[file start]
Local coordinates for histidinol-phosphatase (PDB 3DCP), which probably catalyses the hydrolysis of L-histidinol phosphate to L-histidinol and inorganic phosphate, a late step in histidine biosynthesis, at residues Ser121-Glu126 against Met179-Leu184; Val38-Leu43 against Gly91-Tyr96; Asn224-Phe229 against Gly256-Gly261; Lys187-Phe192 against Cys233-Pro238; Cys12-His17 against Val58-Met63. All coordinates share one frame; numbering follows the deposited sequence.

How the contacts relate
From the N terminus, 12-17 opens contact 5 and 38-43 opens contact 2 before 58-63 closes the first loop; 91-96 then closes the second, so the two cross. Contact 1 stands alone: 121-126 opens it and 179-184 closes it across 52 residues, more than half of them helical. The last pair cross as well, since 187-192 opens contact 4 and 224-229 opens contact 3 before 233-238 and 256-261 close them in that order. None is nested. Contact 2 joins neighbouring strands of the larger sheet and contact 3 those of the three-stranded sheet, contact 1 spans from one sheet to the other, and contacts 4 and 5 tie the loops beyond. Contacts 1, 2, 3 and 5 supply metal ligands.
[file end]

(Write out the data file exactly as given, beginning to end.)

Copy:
Local coordinates for histidinol-phosphatase (PDB 3DCP), which probably catalyses the hydrolysis of L-histidinol phosphate to L-histidinol and inorganic phosphate, a late step in histidine biosynthesis, at residues Ser121-Glu126 against Met179-Leu184; Val38-Leu43 against Gly91-Tyr96; Asn224-Phe229 against Gly256-Gly261; Lys187-Phe192 against Cys233-Pro238; Cys12-His17 against Val58-Met63. All coordinates share one frame; numbering follows the deposited sequence.

How the contacts relate
From the N terminus, 12-17 opens contact 5 and 38-43 opens contact 2 before 58-63 closes the first loop; 91-96 then closes the second, so the two cross. Contact 1 stands alone: 121-126 opens it and 179-184 closes it across 52 residues, more than half of them helical. The last pair cross as well, since 187-192 opens contact 4 and 224-229 opens contact 3 before 233-238 and 256-261 close them in that order. None is nested. Contact 2 joins neighbouring strands of the larger sheet and contact 3 those of the three-stranded sheet, contact 1 spans from one sheet to the other, and contacts 4 and 5 tie the loops beyond. Contacts 1, 2, 3 and 5 supply metal ligands.